A tribute to the charm and wit of Southern women, "Steel Magnolias" is a touching comedy-drama that shows the healing power of laughter and friendship.
January 19-February 26, 2017
As the women of Chinquapin, Louisiana, gather to get their hair done in Truvy's hair salon, they gossip and trade opinions about every day life. The women find strength and comfort in one another as they deal with life’s struggles, often through a fair amount of verbal ribbing. The undeniable bond of the "Steel Magnolias" first appeared off-Broadway in 1987 before the classic 1989 movie adaptation brought the witty ladies of Chinquapin to an entire generation.
by Mike Woody
Personally, my favorite movies, television shows and theatrical productions are those that contain both comedy and drama. One minute you are laughing, and the next are fighting tears of sadness (Check out Baskets on FX). Though I don’t remember a whole lot about the movie, the stage version of Steel Magnolias, at La Comedia through February 26, leaves you in tears from both laughter and heartache. Which for me is a sign of greatness.
All the action takes place within a beauty parlor, which is wonderfully designed by the stage crew, equipped with real running water. Now I know why it takes women so long to get their hair done, there’s a whole lot of talking going on. If all beauty parlors are like Truvy’s, I might have to change where I get my haircut, because it’s a fun place to be. I’m sure it would cost a lot more than $6.50, but hearing Ouiser’s rants would be worth it.
The owner of the beauty parlor is Truvy, played by Karie-Lee Sutherland who always seems to fit perfectly into every role she has a La Comedia. It’s a tall order to fill the ummmm shoes of Dolly Parton, who played the role in the movie, but she manages to do so. Sutherland may not match Parton in certain measurements, but they are equal in the southern charm given to Truvy.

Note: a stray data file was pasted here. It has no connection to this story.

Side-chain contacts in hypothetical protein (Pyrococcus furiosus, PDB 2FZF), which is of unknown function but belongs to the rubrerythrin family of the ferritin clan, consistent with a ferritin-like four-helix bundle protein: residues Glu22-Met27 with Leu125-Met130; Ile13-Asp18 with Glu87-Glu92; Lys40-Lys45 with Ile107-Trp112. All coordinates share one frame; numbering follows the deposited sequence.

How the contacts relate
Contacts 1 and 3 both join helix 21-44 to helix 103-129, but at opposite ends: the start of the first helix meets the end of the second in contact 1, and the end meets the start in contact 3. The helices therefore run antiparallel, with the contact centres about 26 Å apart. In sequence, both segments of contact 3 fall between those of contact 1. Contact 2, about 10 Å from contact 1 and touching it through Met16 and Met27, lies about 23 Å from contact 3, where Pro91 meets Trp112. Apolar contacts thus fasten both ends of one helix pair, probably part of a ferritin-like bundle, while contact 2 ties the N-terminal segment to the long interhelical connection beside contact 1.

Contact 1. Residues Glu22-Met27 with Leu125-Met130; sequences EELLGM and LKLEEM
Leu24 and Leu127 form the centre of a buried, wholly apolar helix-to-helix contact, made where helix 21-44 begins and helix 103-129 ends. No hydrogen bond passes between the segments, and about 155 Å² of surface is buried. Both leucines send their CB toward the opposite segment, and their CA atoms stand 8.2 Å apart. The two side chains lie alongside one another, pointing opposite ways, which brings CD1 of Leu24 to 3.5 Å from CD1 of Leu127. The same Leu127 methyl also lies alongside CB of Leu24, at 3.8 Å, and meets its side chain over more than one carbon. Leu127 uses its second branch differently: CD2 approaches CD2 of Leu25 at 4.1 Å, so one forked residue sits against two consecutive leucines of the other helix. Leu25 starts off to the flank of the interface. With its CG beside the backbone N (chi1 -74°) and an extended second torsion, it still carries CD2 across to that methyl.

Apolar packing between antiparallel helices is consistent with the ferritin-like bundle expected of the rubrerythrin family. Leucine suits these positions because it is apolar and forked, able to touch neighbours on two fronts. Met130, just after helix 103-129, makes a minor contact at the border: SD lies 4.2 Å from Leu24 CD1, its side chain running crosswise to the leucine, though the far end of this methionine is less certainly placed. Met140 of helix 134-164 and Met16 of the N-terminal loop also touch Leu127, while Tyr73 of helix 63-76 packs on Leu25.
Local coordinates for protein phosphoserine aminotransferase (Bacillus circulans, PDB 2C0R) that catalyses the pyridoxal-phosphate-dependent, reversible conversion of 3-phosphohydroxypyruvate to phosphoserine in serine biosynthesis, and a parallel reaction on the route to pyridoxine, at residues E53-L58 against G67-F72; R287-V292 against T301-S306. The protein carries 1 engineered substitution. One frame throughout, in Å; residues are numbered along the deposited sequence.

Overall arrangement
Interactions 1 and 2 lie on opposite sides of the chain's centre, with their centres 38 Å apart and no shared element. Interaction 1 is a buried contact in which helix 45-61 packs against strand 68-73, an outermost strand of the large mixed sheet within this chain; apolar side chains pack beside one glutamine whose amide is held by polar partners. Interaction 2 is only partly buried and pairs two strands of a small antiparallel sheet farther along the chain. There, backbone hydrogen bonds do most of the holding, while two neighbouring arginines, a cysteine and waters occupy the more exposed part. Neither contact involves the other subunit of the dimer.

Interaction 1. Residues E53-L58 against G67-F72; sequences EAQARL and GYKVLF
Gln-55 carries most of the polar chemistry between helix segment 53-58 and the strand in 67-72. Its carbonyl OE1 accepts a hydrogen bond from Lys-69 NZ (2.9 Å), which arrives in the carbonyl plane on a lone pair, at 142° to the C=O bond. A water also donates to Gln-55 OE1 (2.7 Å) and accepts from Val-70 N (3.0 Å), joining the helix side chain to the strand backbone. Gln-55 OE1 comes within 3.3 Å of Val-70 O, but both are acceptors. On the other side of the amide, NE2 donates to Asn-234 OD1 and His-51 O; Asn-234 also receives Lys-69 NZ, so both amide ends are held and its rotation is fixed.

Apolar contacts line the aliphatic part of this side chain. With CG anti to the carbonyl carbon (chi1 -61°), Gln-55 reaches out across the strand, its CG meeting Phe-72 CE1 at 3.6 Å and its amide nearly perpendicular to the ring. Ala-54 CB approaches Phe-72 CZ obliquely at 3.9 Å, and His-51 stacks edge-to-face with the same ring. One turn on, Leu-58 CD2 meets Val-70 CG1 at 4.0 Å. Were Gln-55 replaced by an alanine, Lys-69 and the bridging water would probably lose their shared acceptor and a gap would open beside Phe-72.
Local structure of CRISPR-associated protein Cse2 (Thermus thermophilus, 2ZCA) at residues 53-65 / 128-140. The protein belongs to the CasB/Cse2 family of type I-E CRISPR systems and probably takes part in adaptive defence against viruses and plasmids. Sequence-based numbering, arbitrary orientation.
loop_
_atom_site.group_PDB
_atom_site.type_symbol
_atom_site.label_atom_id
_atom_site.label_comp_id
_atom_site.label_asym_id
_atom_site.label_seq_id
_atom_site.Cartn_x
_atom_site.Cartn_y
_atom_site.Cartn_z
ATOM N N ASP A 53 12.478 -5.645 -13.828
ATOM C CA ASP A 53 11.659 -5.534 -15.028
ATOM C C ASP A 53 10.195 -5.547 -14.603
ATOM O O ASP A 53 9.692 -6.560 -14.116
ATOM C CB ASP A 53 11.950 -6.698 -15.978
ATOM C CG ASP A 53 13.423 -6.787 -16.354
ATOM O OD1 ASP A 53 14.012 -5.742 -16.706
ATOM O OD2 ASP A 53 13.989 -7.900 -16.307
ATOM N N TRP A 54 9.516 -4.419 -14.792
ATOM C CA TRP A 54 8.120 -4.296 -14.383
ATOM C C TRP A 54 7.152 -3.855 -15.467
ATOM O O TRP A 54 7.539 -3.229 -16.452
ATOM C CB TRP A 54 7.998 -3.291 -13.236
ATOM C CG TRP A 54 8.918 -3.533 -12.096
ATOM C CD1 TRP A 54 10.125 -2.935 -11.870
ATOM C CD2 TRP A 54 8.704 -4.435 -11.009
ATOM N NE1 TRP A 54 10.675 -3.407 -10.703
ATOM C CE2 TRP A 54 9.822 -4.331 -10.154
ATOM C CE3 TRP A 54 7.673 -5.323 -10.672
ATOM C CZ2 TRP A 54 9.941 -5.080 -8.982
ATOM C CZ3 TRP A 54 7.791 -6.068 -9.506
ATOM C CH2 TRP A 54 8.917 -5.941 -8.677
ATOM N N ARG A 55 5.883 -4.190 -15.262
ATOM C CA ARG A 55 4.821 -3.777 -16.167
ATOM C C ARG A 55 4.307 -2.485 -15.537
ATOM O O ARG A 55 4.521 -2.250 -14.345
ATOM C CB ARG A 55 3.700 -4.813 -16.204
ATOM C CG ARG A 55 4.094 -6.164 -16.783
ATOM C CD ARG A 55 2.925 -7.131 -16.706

The play (non-musical) opens on Shelby’s wedding day, which everyone is getting beautified for. While it’s an ensemble cast of six women, with none having a more prominent role than the other, the major plot lines revolve around Shelby’s (Hannah Brown) life. First is her marriage, then the decision to have a child despite having Type 1 diabetes and the resulting health complications. In her La Comedia debut, Brown provides Shelby with the endearing sweetness that puts her in the heart of the audience. Another name for Steel Magnolias could be 50 Shades of Pink, in reference to the colors that Shelby likes to adorn herself with. However, the title of 50 Shades of Pink, might present some false expectations.
In addition to having a mix of comedy and drama, I believe the greatest of shows also has a character that makes scenes better just because they are in them. Steel Magnolias provides that with Ousier. Like apple pie is delicious by itself, it’s even better when topped with a scoop of ice cream…Ouiser is the ice cream atop Steel Magnolias. Whenever she was absent, I found myself anxiously waiting for Ouiser to enter. The sharp-tongued senior citizen of the group, Ousier is played by Janet Brucken. Brucken is gifted with not only the ability to deliver her lines with perfection, but also with being able to speak loudly without saying a word. Much of the laughs are courtesy of Ousier, but there’s an instance where she delivers a glare to another character that can be felt all the way in the back row. At a time of division within the country, all can agree that Ousier is a treasure and Brucken’s performance is priceless.
The rest of the ensemble, or apple pie, are very satisfying in their roles. When the curtain rises, Annelle (Christyn New) is on her first day of work at Truvy’s, but by the second act she has immersed herself as part of the group. New allows us to see the inner growth within Annelle, which is a credit to her performance. Whether in prayer or creating a handmade craft, Annelle’s presence is a blessing. There is also Cheryl Salzman as Clairee, a football-loving widow of the town’s mayor.
The third and final ingredient of a great show is a scene that can stand alone and be heralded as excellent. Yes, Steel Magnolias has such a scene and ironically it’s full of both laughs and sadness. Plus it features Ousier. The scene occurs in the final moments of the show, which is highlighted by a heartbreaking performance by Linda Dew as M’Lynne, who suffers from an emotional breakdown. It’s a highly emotional scene and Dew puts everything she has into it. Even the toughest of the tough will at least have a little lump in their throat if not tears in their eyes. The mood is quickly turned to hilarity though, only I don’t want to spoil the joke.
The scene does include the line, “Laughter through tears is my favorite emotion,” spoken by Truvy and it’s a perfect description of the feelings contained within Steel Magnolias. Don’t miss this great show, which continues at La Comedia through February 26.
Mike Woody is a life long resident of Dayton, and has a passion for writing, which is good because he doesn't excel at much of anything else, except eating.
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